The state was unwilling to let go of a man until they squeezed a few more dollars from his dying hands.viii In June of 2009 another email arrived. John had lost his battle with cancer while the courts kept a death grip on him until the very end. John’s case demonstrates what can happen on the individual level. It would be easy to dismiss John’s case as an aberration. With over 25,000 people in jail it’s hard to write off John’s case as a ‘one off’ situation.
How do the child support and child custody systems work together to prevent children from having a full relationship with both parents? Here’s another example, in 2006 a young man named Mitchell Sanderson spearheaded an initiative to put shared parenting on the ballot in North Dakota. Mitch and his fellow citizens from the North Dakota Shared Parenting Initiative gathered over 12,000 signatures and the measure made it to the ballot.
Alarmed at the initiative’s strong public support, North Dakota’s Health and Human Services agency (the agency that collects child support in ND), along with the bar association and the domestic violence coalitions went on the attack. The child support agency argued that enacting shared parenting would jeopardize federal funds to the state. In a nutshell the state argued that giving children a full relationship with both parents would put North Dakota’s child support program out of compliance with federal regulations and cause the state to immediately forfeit several tens of millions of dollars in federal funds over a two year period.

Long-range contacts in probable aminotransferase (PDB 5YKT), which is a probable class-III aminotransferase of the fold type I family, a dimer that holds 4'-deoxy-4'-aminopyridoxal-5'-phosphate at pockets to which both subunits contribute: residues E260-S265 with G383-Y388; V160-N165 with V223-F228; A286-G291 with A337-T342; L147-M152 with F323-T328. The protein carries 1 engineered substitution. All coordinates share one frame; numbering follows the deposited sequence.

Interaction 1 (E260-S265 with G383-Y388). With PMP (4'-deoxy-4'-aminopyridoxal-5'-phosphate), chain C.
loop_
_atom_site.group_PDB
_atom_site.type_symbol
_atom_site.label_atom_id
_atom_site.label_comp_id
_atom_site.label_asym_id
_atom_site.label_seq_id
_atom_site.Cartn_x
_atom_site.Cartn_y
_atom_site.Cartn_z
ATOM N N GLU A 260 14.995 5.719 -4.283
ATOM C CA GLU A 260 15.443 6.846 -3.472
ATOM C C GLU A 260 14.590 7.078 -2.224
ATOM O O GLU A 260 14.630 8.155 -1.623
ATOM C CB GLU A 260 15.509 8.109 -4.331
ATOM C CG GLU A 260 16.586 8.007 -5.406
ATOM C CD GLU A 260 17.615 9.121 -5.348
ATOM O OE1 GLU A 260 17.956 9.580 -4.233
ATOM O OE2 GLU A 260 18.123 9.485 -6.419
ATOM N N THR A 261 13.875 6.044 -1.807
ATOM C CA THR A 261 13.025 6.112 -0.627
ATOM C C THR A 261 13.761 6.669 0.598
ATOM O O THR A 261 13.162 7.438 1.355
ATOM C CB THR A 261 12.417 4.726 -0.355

The state found a federal regional program director willing to write a letter supporting that position. A subsequent letter from the acting Deputy Secretary in Washington, DC clarifying the issue indicated the state position and regional director’s claims regarding immediate loss of funding were inaccurate. However the damage to what was the most widely discussed and debated measure on the 2006 North Dakota ballot had been done.